Mini Ghost

A game by unepic_fran for PC, originally released in 2017.
Mini Ghost is a retro-style metroidvania that acts as a prequel to Ghost 1.0, which was released in the year prior. The game removes the body-swapping mechanic and strips out most of the weapons, equipment, and upgrades in favor of a focused bite-sized adventure that can be completed in a couple of hours. In a comic book-style introduction involving a couple of the characters from the original game, a space station is hacked and Ghost is called in to take down the station’s central computer.

The game is made up of a series of interconnected single screen environments that the player is free to explore, although upgrades are required in order to properly navigate certain areas. For instance, one powerup allows you to see in the dark, which allows you to get through otherwise pitch black rooms, and another upgrade allows you to spot hidden landmines that would otherwise destroy you. Access to each section of the space station is gated by one of four keycards, most of which are acquired by defeating bosses.

Ghost has a 3x variable jump and moves slowly by default, but an early upgrade speeds her movement somewhat. Her primary weapon is a blaster with a short range, but projectiles can be fired as quickly as the player can press the button, and there are a couple of upgrades to be purchased that extend the blaster's range and double its damage output.

There are also several secondary weapons to be found by destroying enemies, but their use is limited. Enemies will occasionally drop a secondary weapon icon when destroyed, and touching it adds the weapon to your inventory. However, these secondary weapons can only be fired once before they disappear, and the player can only carry three shots at the same time. In addition, the player can’t pick up secondary weapons of another type until he uses up the ones he has.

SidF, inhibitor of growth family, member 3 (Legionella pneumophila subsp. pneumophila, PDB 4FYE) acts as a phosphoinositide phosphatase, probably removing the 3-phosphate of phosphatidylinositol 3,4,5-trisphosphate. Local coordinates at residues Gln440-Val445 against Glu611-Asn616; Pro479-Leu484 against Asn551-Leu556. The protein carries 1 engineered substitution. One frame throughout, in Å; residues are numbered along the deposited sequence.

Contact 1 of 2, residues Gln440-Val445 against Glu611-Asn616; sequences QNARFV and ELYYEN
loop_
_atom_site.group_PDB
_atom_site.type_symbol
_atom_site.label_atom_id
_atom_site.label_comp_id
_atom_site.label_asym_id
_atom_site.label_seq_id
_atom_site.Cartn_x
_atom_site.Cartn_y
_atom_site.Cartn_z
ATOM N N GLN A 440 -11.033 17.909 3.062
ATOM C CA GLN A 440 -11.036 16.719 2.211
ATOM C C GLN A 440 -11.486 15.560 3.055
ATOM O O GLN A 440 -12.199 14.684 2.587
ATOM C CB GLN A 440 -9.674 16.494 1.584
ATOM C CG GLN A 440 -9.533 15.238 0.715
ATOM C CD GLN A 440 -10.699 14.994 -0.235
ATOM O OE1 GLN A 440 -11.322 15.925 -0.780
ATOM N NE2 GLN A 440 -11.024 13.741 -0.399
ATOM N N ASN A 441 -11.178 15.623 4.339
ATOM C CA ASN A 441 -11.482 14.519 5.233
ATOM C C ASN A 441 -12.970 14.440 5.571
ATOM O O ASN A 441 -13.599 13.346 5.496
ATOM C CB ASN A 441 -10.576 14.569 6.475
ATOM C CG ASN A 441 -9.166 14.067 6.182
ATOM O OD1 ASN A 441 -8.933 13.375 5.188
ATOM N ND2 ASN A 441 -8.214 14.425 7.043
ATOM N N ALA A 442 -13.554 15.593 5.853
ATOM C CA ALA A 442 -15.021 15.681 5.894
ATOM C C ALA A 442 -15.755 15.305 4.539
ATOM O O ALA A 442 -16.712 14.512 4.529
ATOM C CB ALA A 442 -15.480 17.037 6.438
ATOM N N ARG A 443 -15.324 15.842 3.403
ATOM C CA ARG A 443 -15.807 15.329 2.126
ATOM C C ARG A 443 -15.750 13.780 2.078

Secondary weapons include a wide beam, a trio of heat-seeking projectiles, a forward-firing rocket, an expanding ring of projectiles, a concentrated laser, and floating mines that destroy enemies when they walk into them. Secondary weapon drops are usually related to the ability of the destroyed enemy, such as rockets being dropped by rocket-firing enemies and lasers from laser-firing ones.

All of the item pickups necessary for making progress are found by exploring the environment, but each of Ghost’s optional upgrades must be purchased. At the start of the game, the player can only carry 40 energy cubes, with early shops offering items for sale at 10 cubes each. One early item is a metroidvania-style map that shows the outline of the space station, which areas remain to be explored, and which shops still have items for sale (each shop carries a single item, which may only be purchased once).

Other upgrades include the ability to carry more cubes – which is required to buy any items that cost more than 40 units – as well as permanent health extensions, additional health restoration when killing enemies, and the aforementioned gun powerups. Also, by default, Ghost cannot move while shooting, and this ability is unlocked via an upgrade as well.